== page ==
River Claure explores and questions the notion of identity as something essential and stagnant. He also approaches the landscape as an element of identification and identity construction, and how its destruction conditions community identities.
Virgen Cerro (Virgin Hill) from the series Warawa Wawa, 2019-2020. Courtesy of the artist.
Cisco from the series Warawa Wawa, 2019-2020. Courtesy of the artist.
Camión (Truck) from the series Warawa Wawa, 2019-2020. Courtesy of the artist.
Warawa Wawa is the Andean artist’s first major project, which has led him to exhibit his work at various photography festivals around the world. C& América Latina speaks with River Claure about playing, imagination and artistic endeavor.
C&AL: In your work Warawa Wawa, Son of the Stars in Aymara, you created a visual allegory of Antoine de Saint-Exupery’s The Little Prince. Can you tell me more about the project? And why The Little Prince?
River Claure: Warawa Wawa is a project that was born very intuitively and playfully. Something very beautiful about playing is that it is organic. Play is a profound idea that is limited to childhood; however, I believe that playing is an incredible way to generate knowledge.
It’s about recontextualizing The Little Prince in current Andean culture. This point of departure is an excuse to touch on themes such as how the Andes are represented as a rather puritanical and stagnant imaginary construct. It allows me to reflect on my own identity. My grandparents migrated from the Andes to the city in the 1960s and my identity is marked by the modern Western urban experience. The Little Prince allowed me to play, to allude to childhood, to formally produce images that are more pleasant, colorful, etc., and in the end, it was in direct dialogue with the concept of new universes and possible landscapes. The project is me traveling through those imaginary territories.
Oveja (Sheep) from the series Warawa Wawa, 2019-2020. Courtesy of the artist.
C&AL: You use the Aymara concept chi’xi, which translates as indeterminate color or gray, to refer to that kind of space where cultural hybridity occurs. Your work opposes the idea that indigenous cultures remain fixed as objects of the colonial gaze. You create new images, appropriating the tool the colonizers used. Tell me about how you give meaning to these ideas in your work.
RC: Chi’xi means gray, but it also refers to the way to make gray. When they make their aguayos (handwoven fabrics), traditional weavers join colored yarn creating the illusion of a third indeterminate color. Silvia Rivera Cusicanqui was the first to use this concept in cultural sociology. She talks about cultures that are contradictory, but at the same time complementary, and that is what interests me, the variegated, things that coexist in the same place at the same time but are disparate. That is an interesting term for thinking about cultural hybridity, and I think that fantasy can render those heterogeneous identities visible.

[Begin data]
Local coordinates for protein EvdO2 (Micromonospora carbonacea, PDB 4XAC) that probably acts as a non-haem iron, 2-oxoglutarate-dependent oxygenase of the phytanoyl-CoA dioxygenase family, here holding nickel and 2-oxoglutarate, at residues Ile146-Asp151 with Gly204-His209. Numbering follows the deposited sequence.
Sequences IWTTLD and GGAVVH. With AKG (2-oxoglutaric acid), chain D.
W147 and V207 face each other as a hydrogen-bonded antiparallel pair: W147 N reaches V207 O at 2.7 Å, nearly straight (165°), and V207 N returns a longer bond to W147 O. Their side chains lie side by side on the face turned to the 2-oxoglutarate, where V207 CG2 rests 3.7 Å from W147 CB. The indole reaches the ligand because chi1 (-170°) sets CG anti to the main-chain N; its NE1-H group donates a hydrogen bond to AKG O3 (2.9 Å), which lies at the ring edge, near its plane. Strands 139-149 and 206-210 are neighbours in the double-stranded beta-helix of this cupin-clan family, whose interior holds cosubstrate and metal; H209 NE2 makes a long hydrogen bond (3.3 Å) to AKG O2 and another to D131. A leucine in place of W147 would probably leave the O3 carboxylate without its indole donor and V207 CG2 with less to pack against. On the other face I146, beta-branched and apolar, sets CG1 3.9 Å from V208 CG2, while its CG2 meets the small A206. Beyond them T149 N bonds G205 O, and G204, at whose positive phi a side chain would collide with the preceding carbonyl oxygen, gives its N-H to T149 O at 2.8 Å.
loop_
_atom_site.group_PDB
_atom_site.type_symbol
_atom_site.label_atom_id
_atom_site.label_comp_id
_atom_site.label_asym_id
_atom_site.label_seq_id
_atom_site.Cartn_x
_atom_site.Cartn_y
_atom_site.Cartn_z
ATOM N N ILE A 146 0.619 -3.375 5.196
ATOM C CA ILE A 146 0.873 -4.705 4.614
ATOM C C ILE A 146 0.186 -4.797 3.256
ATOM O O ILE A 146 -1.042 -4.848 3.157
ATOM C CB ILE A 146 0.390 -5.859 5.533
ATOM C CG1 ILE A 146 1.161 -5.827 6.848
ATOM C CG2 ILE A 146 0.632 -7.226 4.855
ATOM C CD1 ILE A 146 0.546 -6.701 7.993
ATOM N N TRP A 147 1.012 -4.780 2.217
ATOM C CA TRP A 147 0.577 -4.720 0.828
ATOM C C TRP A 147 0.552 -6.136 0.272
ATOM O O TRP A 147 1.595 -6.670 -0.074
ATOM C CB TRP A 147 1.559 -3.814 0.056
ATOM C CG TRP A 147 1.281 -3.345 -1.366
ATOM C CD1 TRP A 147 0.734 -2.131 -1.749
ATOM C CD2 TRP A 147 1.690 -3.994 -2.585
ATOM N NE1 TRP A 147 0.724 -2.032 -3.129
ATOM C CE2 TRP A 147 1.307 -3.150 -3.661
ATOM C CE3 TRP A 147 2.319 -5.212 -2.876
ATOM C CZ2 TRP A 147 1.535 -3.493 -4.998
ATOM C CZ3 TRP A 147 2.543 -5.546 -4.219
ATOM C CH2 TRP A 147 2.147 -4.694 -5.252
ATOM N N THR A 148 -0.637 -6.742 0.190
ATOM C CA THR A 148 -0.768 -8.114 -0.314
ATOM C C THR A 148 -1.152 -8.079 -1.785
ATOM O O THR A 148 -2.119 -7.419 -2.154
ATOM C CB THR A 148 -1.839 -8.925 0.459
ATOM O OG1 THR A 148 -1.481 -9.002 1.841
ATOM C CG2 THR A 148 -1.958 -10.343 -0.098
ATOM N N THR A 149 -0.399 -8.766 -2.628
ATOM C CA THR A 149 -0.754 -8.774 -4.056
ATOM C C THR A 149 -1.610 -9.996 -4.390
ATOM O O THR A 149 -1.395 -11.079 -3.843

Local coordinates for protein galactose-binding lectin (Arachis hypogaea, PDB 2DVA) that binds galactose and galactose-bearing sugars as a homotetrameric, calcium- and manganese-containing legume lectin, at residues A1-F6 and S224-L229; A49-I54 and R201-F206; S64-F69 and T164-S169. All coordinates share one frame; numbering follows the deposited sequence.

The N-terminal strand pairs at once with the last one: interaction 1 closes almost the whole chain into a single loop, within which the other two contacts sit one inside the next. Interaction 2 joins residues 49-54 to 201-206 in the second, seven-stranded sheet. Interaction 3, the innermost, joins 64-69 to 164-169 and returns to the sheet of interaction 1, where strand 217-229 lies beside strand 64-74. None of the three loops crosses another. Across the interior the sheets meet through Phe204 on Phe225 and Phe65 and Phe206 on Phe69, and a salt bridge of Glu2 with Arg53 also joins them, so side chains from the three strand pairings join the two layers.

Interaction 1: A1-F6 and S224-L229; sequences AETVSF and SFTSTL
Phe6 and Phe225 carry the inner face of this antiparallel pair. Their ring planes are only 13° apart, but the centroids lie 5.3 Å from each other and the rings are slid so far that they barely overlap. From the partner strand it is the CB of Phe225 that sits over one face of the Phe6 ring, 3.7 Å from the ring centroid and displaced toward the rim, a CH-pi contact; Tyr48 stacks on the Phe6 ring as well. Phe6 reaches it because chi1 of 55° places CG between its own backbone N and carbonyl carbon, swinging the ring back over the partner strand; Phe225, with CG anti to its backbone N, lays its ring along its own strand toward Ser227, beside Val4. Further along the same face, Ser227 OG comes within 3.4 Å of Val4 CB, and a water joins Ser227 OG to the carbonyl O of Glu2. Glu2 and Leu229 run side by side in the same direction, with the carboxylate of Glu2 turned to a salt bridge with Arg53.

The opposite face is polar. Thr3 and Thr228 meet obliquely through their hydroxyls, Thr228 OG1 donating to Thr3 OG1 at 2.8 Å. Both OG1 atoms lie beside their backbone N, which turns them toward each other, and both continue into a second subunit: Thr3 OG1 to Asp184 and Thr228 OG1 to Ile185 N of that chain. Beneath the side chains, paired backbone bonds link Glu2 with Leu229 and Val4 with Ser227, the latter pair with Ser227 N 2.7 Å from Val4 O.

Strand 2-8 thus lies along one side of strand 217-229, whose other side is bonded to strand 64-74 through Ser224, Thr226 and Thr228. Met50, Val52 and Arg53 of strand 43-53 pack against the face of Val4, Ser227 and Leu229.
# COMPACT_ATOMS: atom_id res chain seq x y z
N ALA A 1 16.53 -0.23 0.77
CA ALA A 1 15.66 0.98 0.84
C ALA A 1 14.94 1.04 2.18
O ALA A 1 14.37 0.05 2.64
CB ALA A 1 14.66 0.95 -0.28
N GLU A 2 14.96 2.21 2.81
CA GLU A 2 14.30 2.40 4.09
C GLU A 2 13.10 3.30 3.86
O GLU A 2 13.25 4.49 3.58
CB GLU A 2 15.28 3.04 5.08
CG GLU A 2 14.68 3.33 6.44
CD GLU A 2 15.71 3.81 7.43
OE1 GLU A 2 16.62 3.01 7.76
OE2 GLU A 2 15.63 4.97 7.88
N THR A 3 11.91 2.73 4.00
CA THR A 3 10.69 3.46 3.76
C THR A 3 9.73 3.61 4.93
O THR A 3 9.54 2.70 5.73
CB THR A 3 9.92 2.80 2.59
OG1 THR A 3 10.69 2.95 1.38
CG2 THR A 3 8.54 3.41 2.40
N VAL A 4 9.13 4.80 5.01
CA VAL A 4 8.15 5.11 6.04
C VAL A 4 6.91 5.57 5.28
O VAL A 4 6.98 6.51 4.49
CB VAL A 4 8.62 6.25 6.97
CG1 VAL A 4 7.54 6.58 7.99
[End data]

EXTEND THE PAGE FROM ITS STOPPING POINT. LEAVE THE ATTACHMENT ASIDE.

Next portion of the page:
In my practice, photography itself is secondary, highly utilitarian and marked by the capitalist logic of mass production and retribution. I think a lot about the construction of the image, and I make that visible through sketches. The camera allows me to record them.
Villa Adela from the series Warawa Wawa, 2019-2020. Courtesy of the artist.
C&AL: Can you tell me about the role that play and fiction have, respectively, as process and as visual strategy in your work and how you became interested in those strategies?
RC: Photography carries a very heavy burden in relation to truth, but my work does not address those debates. Play interests me a lot. For me, it’s a space where the emotional meets what is rational and visceral. We have a very modern idea of what it is to be thinking beings, but in reality, I think that we are senti-thinking beings and playing is a way to reconcile feelings and emotions with reason.
Playing in part shapes children and they learn through it. As adults, we maintain a certain rigidity toward play, and I think that we need to unlearn those molds that we have imposed on ourselves growing up. I believe we need to learn how to play.
C&AL: Tell me about your process working with communities.
RC: The communities I’ve been working with are communities with whom I identify. I have been engaging Andean communities with my projects and currently mining communities. The way I incorporate them in my projects is very simple: I talk a lot. Working with communities is a long process of dialogue, earning their trust and being honest about my intentions.
Series Jinetes del Apocalipsis (Horsemen of the Apocalypse), 2019. Courtesy of the artist.
C&AL: What are your plans for the future?
RC: Right now, I am finishing a second big project. The project has to do with former mining towns in Bolivia, where post-industrialism has left its mark on the landscape, where the landscape has been damaged and where the identities of the mining communities have been damaged. I reflect on mining extraction and its cycles, through which the mineral is depleted, and how those cycles impact communities and how their quality of life is depleted. Compared to the first project, it has some more negative and sordid emotions than all the fantasy, play, etc., of the first project.
River Claure is a visual artist from Bolivia who uses imagination and play to reflect on identity and otherisation through photography and video.
Raquel Villar-Pérez is an academic, art curator, and writer, interested in post and decolonial discourses within contemporary art and literature from the socio-political Global South. Her research focuses on the work of women artists addressing notions of transnational feminisms, social and environmental justice, and experimental formulas of presenting these in contemporary art.
Translation: Sara Hanaburgh